Welcome to the first volume of Earthshine

From SMZ: One should always suspect ideas that come quickly and unannounced; they usually have a mind of their own. But one should not deny them, either; they come from a deeper place, from the part of ourselves which knows more than we know we know. Such was the idea of starting Earthshine, born on an Earthshine-moon-lit night.

The more I thought about it the better an idea it seemed. Loving poetry as I do, but being opinionated as I am, I expected to sit comfortably, and thoughtfully to do what I love: read words, capture, choose, as with a photo, the pleasing ones, collect them--memories in an album, dead butterflies in a case––and hold them to a page. How foolish. Of course they were all alive. They fluttered under my hand, which I had to hurriedly lift, and then stand back to give them room. What came over the lines, cables and by truck were live things, pieces of souls, bits of thought, scraps of secrets, bent on freedom. Who was I to be so privileged to see into the hearts of poets? But they came. Despair so complete I could hardly breathe. Pain so raw I had to stand and walk in circles around it. Understanding. Wonder and witness. Words that flowed as smoothly as the water and stones they described.

So it is with humble gratitude that this first volume of Earthshine is offered. The poems inside it have not been confined; they speak of their makers and they have lives of their own. I’d like to think of the journal as the place where they were released into a realm where they are welcome, and a place where it is recognized that individuality and harmony are one. I like to think I knew more than I knew I knew; it was for this that Earthshine was created.

Sally Zaino

From JMM: Creating poetry, or any art, is often a lonely and thankless endeavor. In some ways it is appealing, because some of us mistakenly believe that we can live separately from others, and art allows us, just for a time, to live only with the voices in our heads. It is often a frightening place, but it is safe, because we know all the inhabitants. Then, too, for many of us, there are few things in life as satisfying as forming our thoughts into poetry. Shaping inner ruminations into tangible art provides a sense of completion, that we have somehow made thoughts solid. When I have a thought, a belief, an anger – any emotion that is so strong it cannot be contained – the only way to feel complete is to create a poem, a song, or a story from it. Once that is done, there is a sense of relief, an "ahhhh" that doesn’t take the emotion away, but makes it bearable. This is an intensely personal act, and no doubt the reason poets and songwriters are so bad at taking criticism about their work; you are maligning their naked egos.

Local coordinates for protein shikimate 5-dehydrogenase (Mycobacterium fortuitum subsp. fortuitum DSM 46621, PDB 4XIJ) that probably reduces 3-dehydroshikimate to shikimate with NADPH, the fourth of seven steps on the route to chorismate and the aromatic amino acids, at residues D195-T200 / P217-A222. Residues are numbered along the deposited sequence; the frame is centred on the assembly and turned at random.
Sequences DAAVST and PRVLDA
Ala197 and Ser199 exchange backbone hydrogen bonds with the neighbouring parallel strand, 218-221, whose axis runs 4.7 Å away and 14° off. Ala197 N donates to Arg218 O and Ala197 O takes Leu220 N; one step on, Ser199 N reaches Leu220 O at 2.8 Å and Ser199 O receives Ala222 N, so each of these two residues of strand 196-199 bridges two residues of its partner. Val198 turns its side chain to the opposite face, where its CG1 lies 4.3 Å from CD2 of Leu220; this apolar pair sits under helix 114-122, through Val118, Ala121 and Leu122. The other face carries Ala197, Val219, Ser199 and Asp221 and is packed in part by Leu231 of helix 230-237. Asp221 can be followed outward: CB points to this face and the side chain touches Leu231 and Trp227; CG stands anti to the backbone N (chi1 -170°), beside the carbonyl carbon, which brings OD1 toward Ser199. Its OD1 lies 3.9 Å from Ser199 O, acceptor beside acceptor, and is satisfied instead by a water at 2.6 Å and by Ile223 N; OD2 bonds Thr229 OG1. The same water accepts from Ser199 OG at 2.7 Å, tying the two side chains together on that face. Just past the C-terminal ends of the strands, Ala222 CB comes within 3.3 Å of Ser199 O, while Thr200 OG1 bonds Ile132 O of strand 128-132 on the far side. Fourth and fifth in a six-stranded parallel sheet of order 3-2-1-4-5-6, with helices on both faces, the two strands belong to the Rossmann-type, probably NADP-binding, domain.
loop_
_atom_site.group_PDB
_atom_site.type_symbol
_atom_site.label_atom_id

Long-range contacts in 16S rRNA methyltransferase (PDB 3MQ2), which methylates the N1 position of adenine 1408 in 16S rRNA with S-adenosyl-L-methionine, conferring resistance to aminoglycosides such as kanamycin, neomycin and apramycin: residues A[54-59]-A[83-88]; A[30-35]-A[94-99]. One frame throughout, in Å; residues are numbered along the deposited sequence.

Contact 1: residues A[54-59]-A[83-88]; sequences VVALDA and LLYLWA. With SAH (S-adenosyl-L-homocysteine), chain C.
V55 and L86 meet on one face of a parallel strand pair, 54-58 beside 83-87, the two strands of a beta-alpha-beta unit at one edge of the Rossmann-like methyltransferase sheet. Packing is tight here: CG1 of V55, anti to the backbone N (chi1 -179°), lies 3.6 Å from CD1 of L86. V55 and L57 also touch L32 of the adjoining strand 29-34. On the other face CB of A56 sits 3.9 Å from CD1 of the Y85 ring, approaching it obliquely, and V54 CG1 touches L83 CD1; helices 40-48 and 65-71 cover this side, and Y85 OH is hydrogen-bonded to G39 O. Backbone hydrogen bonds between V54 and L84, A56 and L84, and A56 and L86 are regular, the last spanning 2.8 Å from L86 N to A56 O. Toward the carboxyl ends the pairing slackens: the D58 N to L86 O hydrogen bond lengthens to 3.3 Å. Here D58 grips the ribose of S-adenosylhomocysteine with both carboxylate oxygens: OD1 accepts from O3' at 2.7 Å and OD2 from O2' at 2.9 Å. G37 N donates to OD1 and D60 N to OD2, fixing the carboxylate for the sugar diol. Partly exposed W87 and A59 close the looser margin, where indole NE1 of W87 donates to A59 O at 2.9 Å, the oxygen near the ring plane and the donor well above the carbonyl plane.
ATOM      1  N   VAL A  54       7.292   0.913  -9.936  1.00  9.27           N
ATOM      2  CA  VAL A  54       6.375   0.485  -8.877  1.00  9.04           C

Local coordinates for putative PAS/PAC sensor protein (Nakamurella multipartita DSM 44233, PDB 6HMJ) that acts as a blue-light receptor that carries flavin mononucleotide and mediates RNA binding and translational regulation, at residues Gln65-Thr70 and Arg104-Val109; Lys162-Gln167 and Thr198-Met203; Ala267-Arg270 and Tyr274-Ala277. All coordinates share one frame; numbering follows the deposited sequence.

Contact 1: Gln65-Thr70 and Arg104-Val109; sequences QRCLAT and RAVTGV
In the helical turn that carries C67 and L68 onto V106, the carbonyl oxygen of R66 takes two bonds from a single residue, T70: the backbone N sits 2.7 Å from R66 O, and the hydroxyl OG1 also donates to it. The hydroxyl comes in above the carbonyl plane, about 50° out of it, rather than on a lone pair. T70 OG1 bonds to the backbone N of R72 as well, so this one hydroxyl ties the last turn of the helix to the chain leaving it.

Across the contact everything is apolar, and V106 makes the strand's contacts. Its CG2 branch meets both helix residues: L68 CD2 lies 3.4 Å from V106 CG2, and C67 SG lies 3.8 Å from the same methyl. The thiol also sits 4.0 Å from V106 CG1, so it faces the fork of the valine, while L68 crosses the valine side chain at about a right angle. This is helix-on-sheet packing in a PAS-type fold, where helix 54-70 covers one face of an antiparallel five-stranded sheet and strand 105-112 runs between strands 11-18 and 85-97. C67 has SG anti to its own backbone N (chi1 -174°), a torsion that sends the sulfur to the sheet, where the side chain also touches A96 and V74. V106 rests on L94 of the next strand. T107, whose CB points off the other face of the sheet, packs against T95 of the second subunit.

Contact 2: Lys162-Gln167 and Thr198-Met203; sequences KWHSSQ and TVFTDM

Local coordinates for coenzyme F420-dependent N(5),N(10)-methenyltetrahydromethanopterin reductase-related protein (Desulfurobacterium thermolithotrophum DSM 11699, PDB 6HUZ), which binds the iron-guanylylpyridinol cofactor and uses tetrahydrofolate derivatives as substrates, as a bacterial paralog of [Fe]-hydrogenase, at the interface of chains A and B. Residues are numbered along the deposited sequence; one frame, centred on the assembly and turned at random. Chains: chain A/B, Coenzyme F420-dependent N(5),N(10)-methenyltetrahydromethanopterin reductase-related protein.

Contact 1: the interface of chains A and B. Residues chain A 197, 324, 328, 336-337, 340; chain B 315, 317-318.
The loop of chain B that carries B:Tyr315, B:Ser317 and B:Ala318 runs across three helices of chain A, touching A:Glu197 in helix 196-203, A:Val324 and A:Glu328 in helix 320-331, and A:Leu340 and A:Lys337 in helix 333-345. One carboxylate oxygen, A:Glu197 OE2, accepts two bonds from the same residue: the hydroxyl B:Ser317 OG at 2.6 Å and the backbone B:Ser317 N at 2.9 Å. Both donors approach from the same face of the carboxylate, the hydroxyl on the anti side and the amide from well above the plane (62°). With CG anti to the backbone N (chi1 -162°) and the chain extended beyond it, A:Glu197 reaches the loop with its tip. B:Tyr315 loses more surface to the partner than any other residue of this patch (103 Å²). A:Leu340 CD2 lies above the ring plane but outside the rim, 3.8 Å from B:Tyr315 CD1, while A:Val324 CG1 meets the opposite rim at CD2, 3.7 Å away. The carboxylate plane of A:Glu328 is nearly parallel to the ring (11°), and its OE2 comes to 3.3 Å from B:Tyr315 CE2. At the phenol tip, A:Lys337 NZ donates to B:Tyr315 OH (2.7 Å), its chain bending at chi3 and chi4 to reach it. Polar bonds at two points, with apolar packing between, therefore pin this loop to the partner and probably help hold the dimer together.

The beauty of reading the poetry of others is that it gives one the privilege of meeting the inhabitants of other people’s minds, and the things they could not keep contained. It is a reminder that we are not so different after all. I believe a person’s true self shines through a poem. The poems do not lie. Poetry is sometimes as close as we can come to telepathy. We hope you enjoy the journey.

Julie Moffitt